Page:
The latest generation of label and barcode printers from Citizen Systems Europe, the manufacturer and supplier of a full range of high quality barcode, labelling, portable and PoS printers and support services, is helping the fire fighting headquarters in Osterholz, Germany streamline its maintenance operations. Citizen's CL-S700 range is helping the organisation to cut considerable time needed to accurately update records and produce documentation during the maintenance process.
Frank Whltjen, who heads the technical fire fighting headquarters in Osterholz, explained, "Every county in Lower Saxony, Germany has its own technical fire fighting headquarters, with each being responsible for washing used hoses and cleaning, testing, repairing and documenting technical equipment such as protective respiratory masks and bottles. This maintenance must be performed in compliance with the requirements of both insurers and equipment manufacturers, with everything needing to be carefully and comprehensively documented. As a result, the task was often time consuming, involving a substantial amount of paperwork, as our staff have to record the history of every hose and respiratory device."
With over 800 protective respiratory bottles and around 5,200 hoses in various sizes and lengths to maintain, as well as additional respirator masks for the surrounding communities, maintenance at the Osterholz fire fighting headquarters was a particularly time consuming process. As a result, it was necessary for staff to start exploring and evaluating a variety of potential solutions in an effort to find a simple method that could save a significant amount of time and a strategy using adhesive labels and barcodes was considered a viable option early on in the process.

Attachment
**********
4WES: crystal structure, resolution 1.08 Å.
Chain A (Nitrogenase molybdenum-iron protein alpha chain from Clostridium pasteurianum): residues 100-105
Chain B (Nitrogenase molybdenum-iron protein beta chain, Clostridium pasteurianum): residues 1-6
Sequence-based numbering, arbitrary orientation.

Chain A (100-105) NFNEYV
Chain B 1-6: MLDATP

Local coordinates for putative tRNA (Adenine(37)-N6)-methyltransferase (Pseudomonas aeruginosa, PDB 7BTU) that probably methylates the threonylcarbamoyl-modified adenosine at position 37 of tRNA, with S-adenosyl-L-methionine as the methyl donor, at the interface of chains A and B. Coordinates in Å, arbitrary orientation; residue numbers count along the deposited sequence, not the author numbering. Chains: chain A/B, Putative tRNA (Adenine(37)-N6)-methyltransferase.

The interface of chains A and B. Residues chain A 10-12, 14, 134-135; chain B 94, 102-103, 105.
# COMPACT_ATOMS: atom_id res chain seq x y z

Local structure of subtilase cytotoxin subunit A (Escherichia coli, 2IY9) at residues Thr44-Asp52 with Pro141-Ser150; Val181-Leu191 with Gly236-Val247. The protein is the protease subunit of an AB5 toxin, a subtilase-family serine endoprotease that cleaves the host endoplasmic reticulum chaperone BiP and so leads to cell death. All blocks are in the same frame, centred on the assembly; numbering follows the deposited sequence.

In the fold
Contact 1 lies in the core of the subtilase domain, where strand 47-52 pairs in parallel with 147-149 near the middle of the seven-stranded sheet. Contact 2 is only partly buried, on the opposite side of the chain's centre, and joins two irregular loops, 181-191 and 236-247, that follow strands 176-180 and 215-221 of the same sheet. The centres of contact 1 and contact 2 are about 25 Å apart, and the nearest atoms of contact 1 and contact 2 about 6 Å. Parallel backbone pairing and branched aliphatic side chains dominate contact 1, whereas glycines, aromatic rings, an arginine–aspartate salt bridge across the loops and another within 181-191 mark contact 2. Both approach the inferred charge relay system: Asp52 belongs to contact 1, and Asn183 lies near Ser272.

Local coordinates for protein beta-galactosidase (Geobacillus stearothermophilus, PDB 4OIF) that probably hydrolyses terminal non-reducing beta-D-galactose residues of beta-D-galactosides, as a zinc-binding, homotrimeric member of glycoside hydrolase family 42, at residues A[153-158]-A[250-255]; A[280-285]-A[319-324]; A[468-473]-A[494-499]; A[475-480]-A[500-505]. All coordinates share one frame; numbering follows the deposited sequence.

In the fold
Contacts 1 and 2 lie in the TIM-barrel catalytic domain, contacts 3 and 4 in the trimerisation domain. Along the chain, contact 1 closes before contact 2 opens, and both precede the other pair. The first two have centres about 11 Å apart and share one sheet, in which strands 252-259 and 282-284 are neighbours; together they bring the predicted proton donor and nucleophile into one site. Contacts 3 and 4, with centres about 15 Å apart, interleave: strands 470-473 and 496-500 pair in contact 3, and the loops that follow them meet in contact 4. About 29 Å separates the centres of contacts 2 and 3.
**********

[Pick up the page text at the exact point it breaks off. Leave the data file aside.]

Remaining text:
In order to execute this plan, the team contacted SASS Datentechnik AG, a German systems company that specialises in tailored solutions for fire departments. Indeed, this business had already installed similar proven technologies for other customers within the fire service.
After considering all the options, the Osterholz fire department opted to use 2D barcodes over the traditional 1D type. As the labels would sometimes have to be applied to small or unusually shaped objects, the conventional barcodes, whose black and white vertical lines take up a wider space, would be too large for the area available. In addition, employees would not be able to apply the label to a curved surface, on a tube, valve or hose, for example, as the 1D barcode scanners would be unable to read these.
2D codes, on the other hand, require considerably less space, yet contain all of the necessary information. Unlike the familiar lines running in a single direction that have been used to store data for many years, the data contained in a 2D barcode is encoded both horizontally and vertically, forming a square that consists of dots.